I have a great resource list for those of you planning a U.S Government course this year!
These resources are MORE THAN ENOUGH to DIY a full year program. If you only want 1 semester, you’ll have to pick and choose.
Beyond high school credit, there are 2 exams you can take (not both- choose 1) that yield 3 college credits in the U.S. Government. Continue reading “U.S. Government Credit”
You’ve heard it asked “how do you eat an elephant?” and the punchline “one bite at a time” reminds us that most huge accomplishments are simply a series of smaller, more manageable goals.
Graduating from college with a degree is a huge goal- one that about half of all people don’t finish. But let’s look at some of the ways you can eat this elephant one bite at a time! Continue reading “One Bite at a Time”
Khan Academy is getting so good!! They’ve really evolved through the years into a robust curriculum, well beyond their early years as a youtube channel. When I needed to show college credit in statistics as a prerequisite for graduate school, I taught myself stats using Khan Academy and earned college credit using the DSST exam. Continue reading “Math at Khan Academy”
If you’re using dual enrollment in high school, you’re probably faced with the problem of figuring out how many college credits vs high school credits your teen can balance and still pull good grades. This is no small problem because college classes leave a paper trail! In short- it’s part of their permanent record. Continue reading “Are 4 college classes too many?”
I recently asked the parents on Homeschooling for College Credit’s Facebook page to share their experiences with dual enrollment, and any advice they might have for parents considering it for their teens.
Dual enrollment is enrolling in a college credit course, usually through a college, and counting it also as a high school course. Popular dual enrollment courses include English 101, College Algebra, United States History, and others.
Continue reading “Dual Enrollment Advice from Parents”
There are 3 ways to earn college credit in literature through CLEP. Each exam is a bit different, but if you have a strong reader, this set is really the trifecta!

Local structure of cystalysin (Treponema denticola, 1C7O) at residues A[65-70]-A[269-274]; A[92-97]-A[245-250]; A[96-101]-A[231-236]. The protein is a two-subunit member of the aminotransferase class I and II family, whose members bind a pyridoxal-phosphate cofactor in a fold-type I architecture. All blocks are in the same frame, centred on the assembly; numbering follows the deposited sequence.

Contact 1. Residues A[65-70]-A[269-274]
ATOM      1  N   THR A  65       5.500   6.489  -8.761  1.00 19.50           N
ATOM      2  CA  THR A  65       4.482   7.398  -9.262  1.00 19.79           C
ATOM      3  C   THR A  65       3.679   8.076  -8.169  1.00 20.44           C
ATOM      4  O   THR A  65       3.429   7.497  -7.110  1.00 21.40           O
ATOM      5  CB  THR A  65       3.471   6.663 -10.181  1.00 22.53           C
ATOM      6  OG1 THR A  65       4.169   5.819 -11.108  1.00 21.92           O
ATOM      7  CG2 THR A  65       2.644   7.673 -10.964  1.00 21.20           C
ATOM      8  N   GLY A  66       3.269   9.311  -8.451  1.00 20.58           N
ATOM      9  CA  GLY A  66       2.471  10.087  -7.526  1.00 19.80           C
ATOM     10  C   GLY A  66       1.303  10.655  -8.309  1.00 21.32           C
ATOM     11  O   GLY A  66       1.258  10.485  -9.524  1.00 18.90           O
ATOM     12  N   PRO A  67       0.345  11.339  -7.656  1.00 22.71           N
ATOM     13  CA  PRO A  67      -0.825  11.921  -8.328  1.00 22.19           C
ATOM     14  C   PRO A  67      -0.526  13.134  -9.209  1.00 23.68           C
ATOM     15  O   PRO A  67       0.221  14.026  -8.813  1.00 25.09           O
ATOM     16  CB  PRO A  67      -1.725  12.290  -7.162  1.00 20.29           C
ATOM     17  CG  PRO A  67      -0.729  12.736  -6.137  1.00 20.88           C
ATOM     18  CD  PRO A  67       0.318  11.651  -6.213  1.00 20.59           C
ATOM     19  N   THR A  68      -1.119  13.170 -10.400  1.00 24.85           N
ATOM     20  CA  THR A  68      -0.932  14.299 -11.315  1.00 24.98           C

Continue reading “CLEP Literature Exams”
10th grade is a great time to plan a first CLEP if you have a teen who studies well and retains information. While I consider 11th and 12th grades to be the “sweet spot” to homeschool for the most college credit, CLEP exams can be taken in any grade and at any age – and these two exams fit perfectly in almost every homeschool in 10th grade.
Continue reading “2 CLEPs to take in 10th grade”
Have you been slow to jump in and get your teen’s feet wet? Are you still intimidated at how much there is to figure out and too much to study for? Worried that it won’t be perfect? Well, in this quick post, I’m going to give you a QUICK action plan to earn 3 college credits this summer! Right now!
Continue reading “Three Credits for Summer”
BONUS: currently, the Modern States Online Test Prep Program is offering a voucher to anyone who completes their online CLEP course. The voucher will pay for your exam cost and reimburse you for your testing center fee if you have one. You can take an UNLIMITED number of CLEP exams right now for $0. When this voucher program ends, or if you don’t use a voucher, CLEP exams cost about $100 each.
Continue reading “Sources of Free College Credits”
Español – 9 college credits, please!
Many of your teens have picked up Spanish because your family is bilingual, your community has a lot of Spanish-speaking members, or they’ve taken a Spanish class for homeschool. If you’re not sure whether or not to push forward with learning Spanish formally, let me tell you: YES!
After a few years of high school Spanish, your teen can attempt the CLEP Spanish exam and pick up as many as 9 college credits! This exam costs under $100 (currently $0 when you use a Modern States voucher) and is one of the most widely accepted CLEP exams they can take.
Even at full price, your teen can earn college credit for about $11 per credit! Continue reading “Español – 9 college credits, please!”